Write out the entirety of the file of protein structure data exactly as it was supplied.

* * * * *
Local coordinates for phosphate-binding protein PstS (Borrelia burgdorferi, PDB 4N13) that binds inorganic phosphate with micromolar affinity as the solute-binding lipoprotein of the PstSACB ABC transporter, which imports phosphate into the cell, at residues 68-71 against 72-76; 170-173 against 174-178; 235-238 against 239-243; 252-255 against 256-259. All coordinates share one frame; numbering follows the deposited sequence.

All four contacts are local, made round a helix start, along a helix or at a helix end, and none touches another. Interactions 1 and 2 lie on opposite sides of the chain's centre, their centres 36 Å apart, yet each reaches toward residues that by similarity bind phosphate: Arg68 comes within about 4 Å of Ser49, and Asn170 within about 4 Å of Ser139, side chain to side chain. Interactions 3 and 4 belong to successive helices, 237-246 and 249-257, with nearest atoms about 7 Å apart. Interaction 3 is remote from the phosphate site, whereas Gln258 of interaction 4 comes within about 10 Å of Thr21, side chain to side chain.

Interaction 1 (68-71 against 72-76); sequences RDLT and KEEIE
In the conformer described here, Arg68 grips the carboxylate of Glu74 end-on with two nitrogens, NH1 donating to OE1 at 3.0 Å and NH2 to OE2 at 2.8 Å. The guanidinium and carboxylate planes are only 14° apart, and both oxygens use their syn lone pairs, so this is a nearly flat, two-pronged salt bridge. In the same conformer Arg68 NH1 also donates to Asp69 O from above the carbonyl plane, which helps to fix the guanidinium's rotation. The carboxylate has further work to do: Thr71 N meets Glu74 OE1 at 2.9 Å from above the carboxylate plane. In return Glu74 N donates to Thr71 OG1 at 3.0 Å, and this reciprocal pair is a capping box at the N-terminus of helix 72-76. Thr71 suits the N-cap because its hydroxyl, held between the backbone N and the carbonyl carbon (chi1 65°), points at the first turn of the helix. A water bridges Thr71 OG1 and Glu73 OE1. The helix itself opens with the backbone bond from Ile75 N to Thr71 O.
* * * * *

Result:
Local coordinates for phosphate-binding protein PstS (Borrelia burgdorferi, PDB 4N13) that binds inorganic phosphate with micromolar affinity as the solute-binding lipoprotein of the PstSACB ABC transporter, which imports phosphate into the cell, at residues 68-71 against 72-76; 170-173 against 174-178; 235-238 against 239-243; 252-255 against 256-259. All coordinates share one frame; numbering follows the deposited sequence.

All four contacts are local, made round a helix start, along a helix or at a helix end, and none touches another. Interactions 1 and 2 lie on opposite sides of the chain's centre, their centres 36 Å apart, yet each reaches toward residues that by similarity bind phosphate: Arg68 comes within about 4 Å of Ser49, and Asn170 within about 4 Å of Ser139, side chain to side chain. Interactions 3 and 4 belong to successive helices, 237-246 and 249-257, with nearest atoms about 7 Å apart. Interaction 3 is remote from the phosphate site, whereas Gln258 of interaction 4 comes within about 10 Å of Thr21, side chain to side chain.

Interaction 1 (68-71 against 72-76); sequences RDLT and KEEIE
In the conformer described here, Arg68 grips the carboxylate of Glu74 end-on with two nitrogens, NH1 donating to OE1 at 3.0 Å and NH2 to OE2 at 2.8 Å. The guanidinium and carboxylate planes are only 14° apart, and both oxygens use their syn lone pairs, so this is a nearly flat, two-pronged salt bridge. In the same conformer Arg68 NH1 also donates to Asp69 O from above the carbonyl plane, which helps to fix the guanidinium's rotation. The carboxylate has further work to do: Thr71 N meets Glu74 OE1 at 2.9 Å from above the carboxylate plane. In return Glu74 N donates to Thr71 OG1 at 3.0 Å, and this reciprocal pair is a capping box at the N-terminus of helix 72-76. Thr71 suits the N-cap because its hydroxyl, held between the backbone N and the carbonyl carbon (chi1 65°), points at the first turn of the helix. A water bridges Thr71 OG1 and Glu73 OE1. The helix itself opens with the backbone bond from Ile75 N to Thr71 O.